Don’t forget the time that Storm and Emma Frost switched brains, and then Emma-as-Storm dressed up in the White Queen getup.

        While it’s not as bondage-y as the X-Treme X-Men example… it’s Claremont at his Claremont-iest in the 80s.

  11. Grant says:

    I’m reading Uncanny X-men,and I’m curious about why Magik decided to join Cyclops. Did they become close friends at some point, or does she just agree with his mission?

  12. Uberwookie says:

    I have a theory that people call Nightcrawler ‘Changeling’ because it refers to the fact that a changeling is originally a mythological elf (or fae or demon) baby left in place of a human child, and Wolverine calls him Fuzzy Elf, plus… Mystique’s kid. So, three maybe reasons that almost kinda work?

  13. Tracer Bullet says:

    That scene with Moonstar was gross, but we’re talking about a character that had already engaged in genocide and mass possession, which is a pretty solid analog for rape. Psychically molesting a teenager was a step DOWN in villainy for The Entity.

  14. A.L. Baroza says:

    As Alistair mentions above, Darkseid’s thing was “anti-life” or loss of free will. Kirby distilled a lot of his experience as an infantryman during WWII into his Fourth World saga–basically, it’s about war and the people who fight it, through the prism of patented Kirby cosmic bombast. Darkseid was THE dictator; Space Hitler, if you will. It’s generally believed that elements of the Fourth World influenced George Lucas in Star Wars–Kirby certainly believed that.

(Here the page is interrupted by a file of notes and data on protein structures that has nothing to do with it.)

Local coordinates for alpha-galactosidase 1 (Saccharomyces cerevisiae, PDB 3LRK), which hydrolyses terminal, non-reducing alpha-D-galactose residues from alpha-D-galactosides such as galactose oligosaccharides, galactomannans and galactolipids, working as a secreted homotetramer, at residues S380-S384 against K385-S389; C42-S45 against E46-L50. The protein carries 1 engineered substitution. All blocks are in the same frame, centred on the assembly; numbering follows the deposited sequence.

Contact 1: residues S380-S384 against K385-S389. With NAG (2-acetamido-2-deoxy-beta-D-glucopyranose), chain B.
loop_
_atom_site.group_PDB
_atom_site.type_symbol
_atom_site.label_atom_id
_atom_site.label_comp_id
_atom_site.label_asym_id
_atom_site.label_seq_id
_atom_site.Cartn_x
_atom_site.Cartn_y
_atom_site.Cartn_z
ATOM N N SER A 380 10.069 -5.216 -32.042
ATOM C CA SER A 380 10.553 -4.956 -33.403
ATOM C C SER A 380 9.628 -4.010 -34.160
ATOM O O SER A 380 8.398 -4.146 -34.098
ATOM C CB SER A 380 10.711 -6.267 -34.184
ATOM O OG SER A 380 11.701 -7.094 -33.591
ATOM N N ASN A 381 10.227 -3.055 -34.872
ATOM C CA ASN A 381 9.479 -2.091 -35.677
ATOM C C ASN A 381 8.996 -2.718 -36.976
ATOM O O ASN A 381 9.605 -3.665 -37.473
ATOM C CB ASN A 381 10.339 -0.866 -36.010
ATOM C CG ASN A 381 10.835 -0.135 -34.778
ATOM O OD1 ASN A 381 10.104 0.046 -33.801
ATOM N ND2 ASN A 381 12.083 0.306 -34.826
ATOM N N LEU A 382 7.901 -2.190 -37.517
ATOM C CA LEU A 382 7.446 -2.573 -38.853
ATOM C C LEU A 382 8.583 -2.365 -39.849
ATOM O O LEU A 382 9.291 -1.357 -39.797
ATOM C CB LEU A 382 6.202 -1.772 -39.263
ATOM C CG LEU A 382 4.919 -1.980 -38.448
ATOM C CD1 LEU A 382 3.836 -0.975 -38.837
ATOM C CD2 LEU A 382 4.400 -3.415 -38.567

Practically every major cosmic Marvel villain created in the 70s and 80s was a variation of Darkseid: among them Thanos, Apocalypse, and the Micronauts’ Baron Karza, although Karza was equally influenced by Vader. The Micronauts owed a lot to Star Wars, the Enigma Force being a direct analogue to the Force (which was itself probably inspired by Kirby’s Source in the Fourth World).

    Psychic rape is definitely a Claremont trope, and I found his overreliance on it highly problematic and creepy even then, reading his work as a kid. I don’t think we can attribute that aspect of X-Men/Micronauts to Bill Mantlo at all. To me that reads as pure Claremont.

    As mentioned above, Deadpool was a direct ripoff/homage to Deathstroke; Deathstroke’s civilian ID is Slade Wilson, Deadpool’s is Wade Wilson. Rob Liefeld was not subtle about it.

    I used to pronounce Acroyear’s name ACRO-year as well, but I believe sometime in the course of the series Mantlo said the correct pronunciation was Ac-ROY-yer.

  15. Sol says:

    I feel like I botched my childhood X-men crossover reading! I never bought or read the Teen Titans crossover, and judging by the art here it is a gorgeous Walt Simonson thing I was a fool to skip. Is there any reasonable way to purchase a copy today? As far as I can tell, Comixology doesn’t carry it.